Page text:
The ‘70s are Back: How This Era is Influencing Modern Design
The 1970s were known for a lot of things—bell bottoms, Star Wars, disco—but the decade was also a bold, expressive era that challenged traditional styles. While I do believe that some design choices should remain firmly in the past, I’m excited that the 1970s are making a comeback in the world of design.
You read that right: The ‘70s are infiltrating residential spaces and are making their way to commercial spaces, too.
After spending the last few years bound to our homes, we began blurring the lines between where we work and where we live.
Offices don’t have to look so corporate. They can be warm, approachable and enticing. Just like the design of the ‘70s, which inherently has a relaxed yet sophisticated feel, allowing us to blend work and live environments in a refined and inviting way.
As a result, people who use commercial spaces are re-evaluating their priorities and desires of where they spend their time, particularly Millennials and Gen Z members of the workforce. They want workspaces that have a cool factor, a more comfortable, relaxed, warm and homey space than those traditional, sterile workspaces.
Trending Example: The Conversation Pit
Influenced by other social gathering sites—including the ancient Chinese kang (communal platform seating area) and the Spanish estrado (raised platform performance area)—the conversation pit was one of the most notable design trends to emerge from the 1970s. By centralizing the furniture layout, conversation pits became the focal point of the room. They could accommodate large groups, offer spatial efficiency, encourage a friendly spirit and provide a more intimate space to talk.
Today, conversation pits are the objects of allure and interest, reminiscent of an era when living space was arranged not around a flat-screen television, but rather focused on in-person communication. Some of the residential design “tidbits” we’re applying to the commercial side include building location, simple architectural moves, various types of gathering spaces, warm color schemes, intentional furniture layouts, moments of texture and pattern and, ultimately, the purpose of building confident connection via conversation. What’s that saying? “We are better when we are together.”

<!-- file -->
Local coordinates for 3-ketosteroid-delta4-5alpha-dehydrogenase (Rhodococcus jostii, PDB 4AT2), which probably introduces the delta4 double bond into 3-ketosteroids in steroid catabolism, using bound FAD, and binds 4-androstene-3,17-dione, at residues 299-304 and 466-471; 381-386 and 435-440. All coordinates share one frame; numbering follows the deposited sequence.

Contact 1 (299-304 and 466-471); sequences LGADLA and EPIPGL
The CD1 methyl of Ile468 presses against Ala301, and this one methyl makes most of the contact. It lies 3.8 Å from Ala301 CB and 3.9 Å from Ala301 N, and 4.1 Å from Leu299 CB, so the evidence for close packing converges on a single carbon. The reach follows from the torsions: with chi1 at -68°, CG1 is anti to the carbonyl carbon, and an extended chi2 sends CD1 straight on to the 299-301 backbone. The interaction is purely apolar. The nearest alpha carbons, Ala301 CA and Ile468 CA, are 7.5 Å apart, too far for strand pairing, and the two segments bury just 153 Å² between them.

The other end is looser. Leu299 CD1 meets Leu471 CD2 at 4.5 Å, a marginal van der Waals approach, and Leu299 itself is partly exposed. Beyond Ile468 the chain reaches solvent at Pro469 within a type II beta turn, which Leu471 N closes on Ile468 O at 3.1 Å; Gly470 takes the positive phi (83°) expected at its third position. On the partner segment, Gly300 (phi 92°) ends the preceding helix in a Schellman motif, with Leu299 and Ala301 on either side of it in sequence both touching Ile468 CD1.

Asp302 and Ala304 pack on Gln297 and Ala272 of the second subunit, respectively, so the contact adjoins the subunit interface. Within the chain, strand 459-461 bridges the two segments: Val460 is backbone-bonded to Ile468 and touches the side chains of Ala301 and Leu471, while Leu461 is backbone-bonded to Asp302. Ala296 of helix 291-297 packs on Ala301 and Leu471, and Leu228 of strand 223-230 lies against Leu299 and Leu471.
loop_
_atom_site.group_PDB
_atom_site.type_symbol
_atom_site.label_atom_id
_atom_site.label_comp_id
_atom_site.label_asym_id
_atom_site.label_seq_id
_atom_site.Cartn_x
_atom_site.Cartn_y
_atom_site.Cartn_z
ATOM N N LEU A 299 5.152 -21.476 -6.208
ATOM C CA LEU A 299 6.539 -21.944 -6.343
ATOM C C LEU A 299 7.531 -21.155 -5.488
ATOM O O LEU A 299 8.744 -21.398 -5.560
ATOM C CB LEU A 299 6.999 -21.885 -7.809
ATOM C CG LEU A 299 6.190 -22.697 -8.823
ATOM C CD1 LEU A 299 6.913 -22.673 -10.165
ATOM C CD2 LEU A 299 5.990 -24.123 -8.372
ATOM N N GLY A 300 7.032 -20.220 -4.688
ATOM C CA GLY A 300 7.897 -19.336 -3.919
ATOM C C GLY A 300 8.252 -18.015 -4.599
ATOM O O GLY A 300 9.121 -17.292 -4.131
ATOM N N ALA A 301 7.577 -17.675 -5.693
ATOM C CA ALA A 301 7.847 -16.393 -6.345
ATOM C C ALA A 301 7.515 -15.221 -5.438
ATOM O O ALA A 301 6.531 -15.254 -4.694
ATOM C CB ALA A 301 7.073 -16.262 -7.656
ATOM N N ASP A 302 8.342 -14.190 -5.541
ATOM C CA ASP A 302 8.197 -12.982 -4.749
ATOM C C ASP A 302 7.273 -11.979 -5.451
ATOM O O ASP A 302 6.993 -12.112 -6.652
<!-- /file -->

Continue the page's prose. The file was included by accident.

Key ‘70s Design Elements Making a Contemporary Comeback
- Earthy Color Palettes: Rich, soothing earth tones were hallmarks of ‘70s design. Think terracotta reds, warm browns, mustard yellows and olive greens. By eschewing the grays and whites that have dominated commercial spaces in recent years, we can create a warm, inviting atmosphere that is reminiscent of nature.
- Natural Materials and Textures: Use of earthy colors is a way to establish warmth in space. Natural textures are also coming back in a big way. Materials like rattan, shearling, velvet, and leather are becoming more popular in both furniture and décor; in general, we’re seeing texture prioritized over form, with simpler shapes covered in softer colored materials. In addition to adding textural interest, these materials are simply more comfortable and inviting.
- Bold Patterns and Prints: Of course, we can’t talk about the ‘70s without mentioning bold, vibrant patterns. From wallpaper to rugs to upholstery, there’s intentional placement of the visually interesting—think geometric shapes and floral motifs. But don’t worry, these ‘70s-inspired prints don’t have to be overwhelming, rather understated and simple.
- Curved Furniture and Soft Silhouettes: Angular, overly structured furniture is out—today, the focus is on a relaxed and social atmosphere. Rounded, low-slung sofas and armchairs flanked by homey coffee tables are cropping up in lounges, co-working spaces and huddle rooms across the country. The soft curves and rounded edges of these pieces evoke a sense of relaxation and warmth, contrasting with the sharp lines of modern design.
The Power of Nostalgia and Design
Why are people so drawn to the warmth and comfort of ‘70s design? Perhaps it’s because of our longing for the past. We remember times when our lives weren’t so complicated. Maybe we were listening to our favorite album on vinyl with our friends in the living room. Considering the state of our world and how hopeless things can seem, some people are using nostalgia as a coping mechanism.
While nostalgia does provide a sense of comfort and relief, remembering the power of design is also helpful. That nostalgia comes from those objects and spaces that were, then, thoughtfully designed to promote our relaxation and social desire. There is a reason our mind goes back to this era. And remember, for some of us, this era is new and cool and vintage.
There is room to use historic references and motifs as a springboard for the future. Every design comes from a series of thoughtful and educated decisions. We can’t make those decisions without the one thing these design moves are trying to nurture: our relationships. Our real-life human relationships are brought forth by conversation and connection, in-person. These relationships allow us to restore hope by creating shared visions. Visions that might encourage conversation, build trust and belonging. Visions that might celebrate the past while allowing us to embark on the future – together.
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